A global spotlight on violence against women

The millions of tweets about the abducted Nigerian girls and now a killing rampage against women in California show the progress in global efforts to confront the issue of violence against women. Exposure of the problem is halfway to ending it.

AP Photo
Students walk into the sunset after participating in the Isla Vista Shooting Memorial Paddle Out on May 28 in Santa Barbara, Calif. The event was in response to the weekend rampage against women by a lone gunman.

Take a guess: Name two Twitter topics that have been very popular in recent weeks.

Try this: #BringBackOurGirls and #YesAllWomen.

The first hashtag is a global online campaign to rescue the more than 200 girls abducted by Boko Haram in Nigeria.

The second is a lively public conversation about gender relations after a killing rampage in Isla Vista, Calif., a town near Santa Barbara, by a gunman who had also posted a video of his grievances toward women.

The strong reaction on social media to these two violent acts should not go unnoticed. It reflects the progress so far of two decades of effort by the global community to deal with violence against women and girls – whether it be domestic abuse, rape, genital mutilation, child marriage, or the abortion of females.

Much of the effort has been to simply shine a spotlight on these problems in order to improve ways of preventing them. A good example was the nationwide protest in India after a fatal gang rape of a student two years ago. The protests led to tighter anti-rape laws and better enforcement.

Or take a protest in Pakistan Thursday to demand government action after the “honor killing” of a woman by her family at a courthouse after she married the man she loved. Or the ongoing protests in Nigeria to push the government to do more in rescuing the kidnapped girls, protecting other girls, and defeating Boko Haram.

Pakistan’s Malala Yousafzai, already an advocate for educating Muslim girls, now also campaigns about violence against girls after being shot by the Taliban.

In the United States, a harsh spotlight has been put on the high number of sexual assaults in the military and on college campuses, forcing changes in policies. In March, a survey of 42,000 women in the European Union revealed that 1 in 10 women has experienced some form of sexual violence since the age of 15, and 1 in 20 has been raped.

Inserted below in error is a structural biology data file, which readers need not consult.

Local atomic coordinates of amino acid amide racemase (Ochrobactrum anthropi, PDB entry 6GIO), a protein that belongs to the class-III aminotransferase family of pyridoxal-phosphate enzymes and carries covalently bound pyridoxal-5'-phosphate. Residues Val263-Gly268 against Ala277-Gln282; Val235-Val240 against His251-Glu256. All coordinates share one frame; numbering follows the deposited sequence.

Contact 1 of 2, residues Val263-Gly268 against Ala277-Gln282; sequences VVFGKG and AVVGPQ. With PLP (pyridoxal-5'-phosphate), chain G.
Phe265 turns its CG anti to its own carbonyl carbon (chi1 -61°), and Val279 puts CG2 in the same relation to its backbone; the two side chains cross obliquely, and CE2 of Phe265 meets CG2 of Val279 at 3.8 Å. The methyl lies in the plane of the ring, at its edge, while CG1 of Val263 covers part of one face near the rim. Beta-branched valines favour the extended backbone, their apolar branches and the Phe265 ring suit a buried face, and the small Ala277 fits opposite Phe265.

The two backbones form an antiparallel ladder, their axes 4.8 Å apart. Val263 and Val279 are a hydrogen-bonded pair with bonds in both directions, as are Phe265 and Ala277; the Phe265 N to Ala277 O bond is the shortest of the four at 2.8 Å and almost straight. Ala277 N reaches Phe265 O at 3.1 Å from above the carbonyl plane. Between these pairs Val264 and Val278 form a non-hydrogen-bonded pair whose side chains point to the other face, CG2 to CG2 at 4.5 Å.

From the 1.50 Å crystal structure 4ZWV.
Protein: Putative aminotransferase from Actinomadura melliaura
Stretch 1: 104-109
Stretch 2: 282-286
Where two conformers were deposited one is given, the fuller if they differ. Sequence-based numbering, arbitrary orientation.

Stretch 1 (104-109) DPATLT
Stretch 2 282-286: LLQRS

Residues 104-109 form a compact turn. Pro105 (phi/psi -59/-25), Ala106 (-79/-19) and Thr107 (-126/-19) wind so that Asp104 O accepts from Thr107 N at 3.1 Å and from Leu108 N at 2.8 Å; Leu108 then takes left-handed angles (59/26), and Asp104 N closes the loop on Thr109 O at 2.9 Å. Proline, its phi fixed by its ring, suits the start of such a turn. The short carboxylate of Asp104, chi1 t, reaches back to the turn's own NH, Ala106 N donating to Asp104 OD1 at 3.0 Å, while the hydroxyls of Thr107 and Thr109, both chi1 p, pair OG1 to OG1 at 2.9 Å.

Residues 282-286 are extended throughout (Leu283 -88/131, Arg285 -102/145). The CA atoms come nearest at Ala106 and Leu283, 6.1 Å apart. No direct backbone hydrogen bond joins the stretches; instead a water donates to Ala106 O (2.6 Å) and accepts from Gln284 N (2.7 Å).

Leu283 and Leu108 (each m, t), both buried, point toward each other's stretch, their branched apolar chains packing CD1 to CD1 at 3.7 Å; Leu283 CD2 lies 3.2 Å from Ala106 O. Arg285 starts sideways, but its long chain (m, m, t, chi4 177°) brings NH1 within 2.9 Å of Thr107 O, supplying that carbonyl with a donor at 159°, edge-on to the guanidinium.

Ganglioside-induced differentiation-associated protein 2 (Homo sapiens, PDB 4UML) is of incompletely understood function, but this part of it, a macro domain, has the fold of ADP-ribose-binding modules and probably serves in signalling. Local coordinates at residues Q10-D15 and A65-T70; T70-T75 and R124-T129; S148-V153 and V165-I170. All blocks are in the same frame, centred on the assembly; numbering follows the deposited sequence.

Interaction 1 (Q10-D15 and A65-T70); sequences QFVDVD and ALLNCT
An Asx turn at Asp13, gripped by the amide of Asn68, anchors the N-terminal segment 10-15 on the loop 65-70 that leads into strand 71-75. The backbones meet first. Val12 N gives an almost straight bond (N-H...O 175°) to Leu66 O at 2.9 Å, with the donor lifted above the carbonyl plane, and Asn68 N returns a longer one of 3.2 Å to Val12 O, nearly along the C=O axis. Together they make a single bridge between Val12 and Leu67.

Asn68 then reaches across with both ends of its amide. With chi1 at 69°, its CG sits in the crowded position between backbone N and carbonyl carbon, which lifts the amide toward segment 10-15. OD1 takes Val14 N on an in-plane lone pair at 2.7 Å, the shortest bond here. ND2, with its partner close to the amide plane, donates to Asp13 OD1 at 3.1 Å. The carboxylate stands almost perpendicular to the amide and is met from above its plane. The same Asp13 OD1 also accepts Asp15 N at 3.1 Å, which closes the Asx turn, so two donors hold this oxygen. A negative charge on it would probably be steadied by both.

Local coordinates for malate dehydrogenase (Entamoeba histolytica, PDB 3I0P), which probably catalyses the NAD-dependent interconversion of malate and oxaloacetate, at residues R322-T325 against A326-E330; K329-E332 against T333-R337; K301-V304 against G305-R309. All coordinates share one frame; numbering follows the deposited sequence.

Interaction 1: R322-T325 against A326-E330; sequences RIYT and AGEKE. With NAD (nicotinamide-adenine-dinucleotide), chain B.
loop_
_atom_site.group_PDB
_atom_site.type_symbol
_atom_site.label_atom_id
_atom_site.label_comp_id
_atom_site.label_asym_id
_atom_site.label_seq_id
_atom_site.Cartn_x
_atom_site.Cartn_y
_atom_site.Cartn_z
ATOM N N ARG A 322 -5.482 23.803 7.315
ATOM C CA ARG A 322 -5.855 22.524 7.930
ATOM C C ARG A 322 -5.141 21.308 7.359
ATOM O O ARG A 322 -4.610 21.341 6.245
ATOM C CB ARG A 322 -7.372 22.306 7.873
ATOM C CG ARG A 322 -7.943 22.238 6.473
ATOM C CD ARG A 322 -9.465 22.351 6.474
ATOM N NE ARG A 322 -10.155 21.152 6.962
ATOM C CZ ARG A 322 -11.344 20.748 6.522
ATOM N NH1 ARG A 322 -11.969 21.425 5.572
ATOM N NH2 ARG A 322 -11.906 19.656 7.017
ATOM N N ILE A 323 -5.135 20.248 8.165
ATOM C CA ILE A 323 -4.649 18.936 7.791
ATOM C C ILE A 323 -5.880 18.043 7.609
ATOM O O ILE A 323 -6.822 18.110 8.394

Half the battle in dealing with sexual assaults has been in the collection of data. Too many women are still too reluctant to report such crimes. And nearly 50 percent of all sexual assaults are against girls 15 and younger.

Since 1993, the United Nations has led a campaign to curb violence against women. Close to $100 million has been spent to help nations improve their laws and enforcement. The UN dedicates each Nov. 25 as a day to highlight the issue. Since 2000, the Security Council has taken steps to reduce wartime rape, especially in eastern Congo. In 2002, the International Criminal Court recognized that sexual violence may constitute a war crime.

According to a 2011 UN report, “Although there is further to go, laws on violence against women are beginning to establish the kind of clear mandates and procedures that are needed to drive implementation and improve women’s access to justice.”

In his latest book, “A Call To Action: Women, Religion, Violence, and Power,” former President Jimmy Carter refers to gender-based violence and religious persecution of women as “the most serious challenge facing us now.” He and his wife have traveled the globe spotlighting the issue. He calls on leaders in male-dominated religions to change their practices and beliefs about the status of women.

Much more needs to be done, of course, than shed light on this problem. Attitudes about gender equality, the protection of children, and the dignity of each individual must change. Or as Mr. Carter writes, “The fact is that all of us can act within our own spheres of influences to meet the challenges.”

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